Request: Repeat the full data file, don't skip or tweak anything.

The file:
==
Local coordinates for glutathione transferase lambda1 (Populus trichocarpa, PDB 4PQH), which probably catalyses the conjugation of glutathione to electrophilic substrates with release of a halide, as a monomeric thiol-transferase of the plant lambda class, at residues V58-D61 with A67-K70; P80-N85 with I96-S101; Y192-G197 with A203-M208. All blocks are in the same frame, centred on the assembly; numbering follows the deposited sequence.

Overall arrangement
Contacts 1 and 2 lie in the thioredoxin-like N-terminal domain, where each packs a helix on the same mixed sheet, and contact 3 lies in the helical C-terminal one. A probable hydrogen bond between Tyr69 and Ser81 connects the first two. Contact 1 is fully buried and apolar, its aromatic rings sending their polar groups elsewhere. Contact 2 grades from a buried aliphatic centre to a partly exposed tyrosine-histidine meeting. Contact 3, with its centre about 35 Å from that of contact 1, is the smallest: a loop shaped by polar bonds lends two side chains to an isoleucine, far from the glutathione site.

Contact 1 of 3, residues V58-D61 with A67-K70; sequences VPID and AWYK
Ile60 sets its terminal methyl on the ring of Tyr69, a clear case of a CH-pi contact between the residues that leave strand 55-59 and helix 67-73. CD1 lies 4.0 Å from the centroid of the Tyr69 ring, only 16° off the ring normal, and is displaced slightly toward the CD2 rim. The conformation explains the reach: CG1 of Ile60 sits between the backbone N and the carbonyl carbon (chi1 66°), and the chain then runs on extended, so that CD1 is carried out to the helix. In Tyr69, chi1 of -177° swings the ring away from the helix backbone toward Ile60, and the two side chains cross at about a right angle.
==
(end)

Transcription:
Local coordinates for glutathione transferase lambda1 (Populus trichocarpa, PDB 4PQH), which probably catalyses the conjugation of glutathione to electrophilic substrates with release of a halide, as a monomeric thiol-transferase of the plant lambda class, at residues V58-D61 with A67-K70; P80-N85 with I96-S101; Y192-G197 with A203-M208. All blocks are in the same frame, centred on the assembly; numbering follows the deposited sequence.

Overall arrangement
Contacts 1 and 2 lie in the thioredoxin-like N-terminal domain, where each packs a helix on the same mixed sheet, and contact 3 lies in the helical C-terminal one. A probable hydrogen bond between Tyr69 and Ser81 connects the first two. Contact 1 is fully buried and apolar, its aromatic rings sending their polar groups elsewhere. Contact 2 grades from a buried aliphatic centre to a partly exposed tyrosine-histidine meeting. Contact 3, with its centre about 35 Å from that of contact 1, is the smallest: a loop shaped by polar bonds lends two side chains to an isoleucine, far from the glutathione site.

Contact 1 of 3, residues V58-D61 with A67-K70; sequences VPID and AWYK
Ile60 sets its terminal methyl on the ring of Tyr69, a clear case of a CH-pi contact between the residues that leave strand 55-59 and helix 67-73. CD1 lies 4.0 Å from the centroid of the Tyr69 ring, only 16° off the ring normal, and is displaced slightly toward the CD2 rim. The conformation explains the reach: CG1 of Ile60 sits between the backbone N and the carbonyl carbon (chi1 66°), and the chain then runs on extended, so that CD1 is carried out to the helix. In Tyr69, chi1 of -177° swings the ring away from the helix backbone toward Ile60, and the two side chains cross at about a right angle.